In 1789, the "popular movement"
of the working class was a key player in the revolution. This
defend or push forward the 'bourgeois revolution,' yet it had
its own ethos, vision and goals which went beyond those of"
the bourgeois movement (Magraw
The workers' participation in the French Revolution of 1789 was
the starting point for their political action in France.
It was the direct precursor of the worker
groups who participated in the revolutionary upheavels of 1830, 1848, and
- "The French
Revolution, which is nothing more nor less than the ideal armed
with the sword, started to its feet, and by the very movement,
closed the door of evil and opened the door of good. . . . We
may say of it that it created man a second time, in giving him
a second soul, his rights."
--Victor Hugo, Les Miserables,
Saint Denis, Book III
- What 1789 Meant to the Workers
- The Workers Participation in 1789
- The workers, although not an organized
force as they would be after the revolution of 1830, did have
organized ways to participate in the revolutionary politics.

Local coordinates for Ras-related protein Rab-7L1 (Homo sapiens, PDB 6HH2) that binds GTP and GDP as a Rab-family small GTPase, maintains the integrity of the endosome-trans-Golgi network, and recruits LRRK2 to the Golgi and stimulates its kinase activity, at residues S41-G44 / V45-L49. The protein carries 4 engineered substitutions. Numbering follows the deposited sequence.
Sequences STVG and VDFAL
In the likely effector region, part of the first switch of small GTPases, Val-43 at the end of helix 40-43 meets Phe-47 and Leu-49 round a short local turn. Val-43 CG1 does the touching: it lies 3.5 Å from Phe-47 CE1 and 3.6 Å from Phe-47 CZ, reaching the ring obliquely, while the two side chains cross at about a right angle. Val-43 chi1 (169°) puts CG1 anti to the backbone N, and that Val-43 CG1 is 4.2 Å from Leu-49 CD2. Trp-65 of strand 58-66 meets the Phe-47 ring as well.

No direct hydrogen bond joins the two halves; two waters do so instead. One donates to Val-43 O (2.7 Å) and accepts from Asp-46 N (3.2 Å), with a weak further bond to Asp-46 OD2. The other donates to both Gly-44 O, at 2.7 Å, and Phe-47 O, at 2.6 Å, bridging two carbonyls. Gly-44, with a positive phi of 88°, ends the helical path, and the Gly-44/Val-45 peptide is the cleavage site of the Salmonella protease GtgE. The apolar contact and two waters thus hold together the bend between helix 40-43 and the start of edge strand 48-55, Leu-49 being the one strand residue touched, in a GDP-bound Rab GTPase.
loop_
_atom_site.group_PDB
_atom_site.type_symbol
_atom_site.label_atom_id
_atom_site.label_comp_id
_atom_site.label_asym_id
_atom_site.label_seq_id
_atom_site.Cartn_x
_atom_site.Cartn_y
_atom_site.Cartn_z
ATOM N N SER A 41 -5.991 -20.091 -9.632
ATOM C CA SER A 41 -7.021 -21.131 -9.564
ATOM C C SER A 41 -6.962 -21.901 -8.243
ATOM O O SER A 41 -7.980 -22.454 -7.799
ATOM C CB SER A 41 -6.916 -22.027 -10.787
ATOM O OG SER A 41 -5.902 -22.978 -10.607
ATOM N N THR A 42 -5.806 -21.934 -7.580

- The sans-culottes
movement was made up of mostly skilled laborers and the lower
class, who wanted direct democracy and equality for all social
- The workers' trade organizations, Compagnonnages, did more than just
organize trade disputes. The compagnonnages spoke out for the
rights of workers.
- The Popular Movement's Relation to
the Later Revolutions
- The Popular Movement of 1789 "was important both for its crucial
role in pushing forward and consolidating the Revolution and
for what it symbolized - a geniune and unprecedented upsurge
in political consciousness and organization of urban workers" (Magraw 18).
The revolution showed the workers their importance in the Political
sphere of France.
- However, the workers were not yet ready
to become political activists. It was their participation in
the revolution, which helped to prepare them for the Revolution
- Frustration of their working environment
caused them to take action in the early 1790s against industrialization.
Though, the working class viewed the machines, not the merchants,
as their enemy. This "would
decline after 1830 as a more sophisticated analysis taught workers
that capitalism per se, not the machine was their enemy" (Magraw 40).
- Though the "Populare Movement"
failed, the memories and myths of the notorious 1789 -1794 era
were too potent and influential to be destroyed, and excited
the next generation into action in 1830.